Digital marketing and political ads in 2024

With a projected $16 billion ad spend on the horizon in 2024, political campaigns are setting the stage for a media blitz like no other.  From massive fundraising efforts to promoting candidate issues, the race is on to win the hearts and minds of the electorate with digital media again at the forefront of the advertising spectrum. In this election cycle, political advertisers must navigate an ever-changing digital landscape based on current trends and new laws. Below we review three important topics.:

  • Programmatic over-the-top/connected TV usage – While broadcast television still plays a large role in election campaigns, a shift in viewer habits continues. According to an August 2023 report by Axios, American broadcast and cable usage in July of the same year dropped below 50% of total usage for the first time. Marketing research company Inside Intelligence, formally eMarketer, predicts 69% of Americans will use a CTV device in 2024.[1]

Leaning into a programmatic OTT/CTV strategy gives political advertisers the ability to target households on a more granular level than cable, such as through age, gender, IP address and interests. Another advantage involves real-time reporting, allowing buyers to measure campaign effectiveness immediately. These platforms offer a more engaging and easily shareable format for conveying messages, reaching younger demographics, and going viral. Some limitations exist though. Disney+ and Netflix do not allow political advertising on their platforms.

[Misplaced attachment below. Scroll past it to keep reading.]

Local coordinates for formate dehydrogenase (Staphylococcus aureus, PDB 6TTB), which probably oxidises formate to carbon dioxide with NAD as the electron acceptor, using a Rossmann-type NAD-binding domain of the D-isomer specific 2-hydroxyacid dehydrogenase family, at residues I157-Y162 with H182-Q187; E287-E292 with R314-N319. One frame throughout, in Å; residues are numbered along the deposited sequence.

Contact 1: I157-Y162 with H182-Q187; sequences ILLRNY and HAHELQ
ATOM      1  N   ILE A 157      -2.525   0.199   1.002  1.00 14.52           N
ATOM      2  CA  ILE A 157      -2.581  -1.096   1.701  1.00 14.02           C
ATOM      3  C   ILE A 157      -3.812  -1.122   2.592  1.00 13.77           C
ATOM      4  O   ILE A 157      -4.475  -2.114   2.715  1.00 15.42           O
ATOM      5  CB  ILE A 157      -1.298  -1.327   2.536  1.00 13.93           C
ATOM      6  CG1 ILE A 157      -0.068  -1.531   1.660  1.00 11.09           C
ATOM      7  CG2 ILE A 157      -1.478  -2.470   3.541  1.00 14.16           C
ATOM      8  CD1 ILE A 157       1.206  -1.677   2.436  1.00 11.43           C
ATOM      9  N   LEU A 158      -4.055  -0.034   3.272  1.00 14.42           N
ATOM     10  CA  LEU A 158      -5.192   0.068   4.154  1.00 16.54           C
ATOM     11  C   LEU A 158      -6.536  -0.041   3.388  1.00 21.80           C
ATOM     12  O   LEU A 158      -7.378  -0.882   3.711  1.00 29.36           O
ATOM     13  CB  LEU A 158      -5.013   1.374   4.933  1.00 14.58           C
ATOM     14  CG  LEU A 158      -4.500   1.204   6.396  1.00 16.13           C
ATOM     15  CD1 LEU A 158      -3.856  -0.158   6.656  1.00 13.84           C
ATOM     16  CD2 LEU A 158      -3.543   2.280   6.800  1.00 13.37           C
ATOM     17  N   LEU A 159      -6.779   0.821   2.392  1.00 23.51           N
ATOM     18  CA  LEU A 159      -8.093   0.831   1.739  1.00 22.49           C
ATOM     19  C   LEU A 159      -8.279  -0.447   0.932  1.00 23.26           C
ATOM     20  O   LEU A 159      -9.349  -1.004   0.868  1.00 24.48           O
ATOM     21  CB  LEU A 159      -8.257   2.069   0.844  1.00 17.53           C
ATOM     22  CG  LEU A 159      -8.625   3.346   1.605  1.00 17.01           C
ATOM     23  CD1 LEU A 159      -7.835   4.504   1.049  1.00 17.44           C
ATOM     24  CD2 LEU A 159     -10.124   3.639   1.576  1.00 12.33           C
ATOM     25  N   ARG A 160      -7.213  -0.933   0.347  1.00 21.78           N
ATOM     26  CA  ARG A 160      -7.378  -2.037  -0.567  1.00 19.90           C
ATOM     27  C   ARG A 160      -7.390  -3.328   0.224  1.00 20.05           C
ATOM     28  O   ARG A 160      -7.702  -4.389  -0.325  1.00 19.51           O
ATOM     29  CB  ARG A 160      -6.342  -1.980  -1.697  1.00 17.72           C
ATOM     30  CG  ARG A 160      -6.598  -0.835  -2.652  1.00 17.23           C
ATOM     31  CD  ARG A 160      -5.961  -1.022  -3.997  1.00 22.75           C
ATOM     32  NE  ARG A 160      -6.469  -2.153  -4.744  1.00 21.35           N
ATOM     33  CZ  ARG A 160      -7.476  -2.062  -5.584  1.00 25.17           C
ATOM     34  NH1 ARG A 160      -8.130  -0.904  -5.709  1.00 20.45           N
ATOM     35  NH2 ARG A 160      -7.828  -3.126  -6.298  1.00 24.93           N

• Regulations – It has been widely reported Americans were exposed to more misinformation on digital platforms in 2020 than ever before. Tech companies are under increased scrutiny to monitor political messaging for accuracy. Some platforms are already taking initiatives. Meta and YouTube now require advertisers to disclose when they use artificial intelligence in ads. Because the Federal Communications Commission does not regulate federal political advertising online, statehouses across the country have enacted regulations for more transparency. Examples include sponsorship disclaimers on ads and increased recordkeeping to provide more public access to information about the ads. It is important to monitor how these policy changes affect political dialogue on each platform.To break through the noise, advertisers should keep political brand safety front and center as they build and execute their programmatic campaigns.
  • Inventory – An often-overlooked strategy in political buys is understanding how inventory ebbs and flows through an election cycle. Political advertisers make major ad buys during critical stretches of the campaign, such as right before a primary or post debate. It becomes vital to plan for times when high demand reduces inventory and CPMs skyrocket on social and programmatic display. During these crunch times, viable alternatives such as digital out-of-home and streaming audio offer an excellent counterbalance in the digital media plan. Results are measurable in the same ways as display and social media but with lower CPMs and greater inventory.

The impact digital advertising will have in the 2024 election is undeniable, as audiences using the medium continue to grow beyond traditional media. Follow these tips to ensure a successful digital buy.

[1] © 2023 StackAdapt Inc.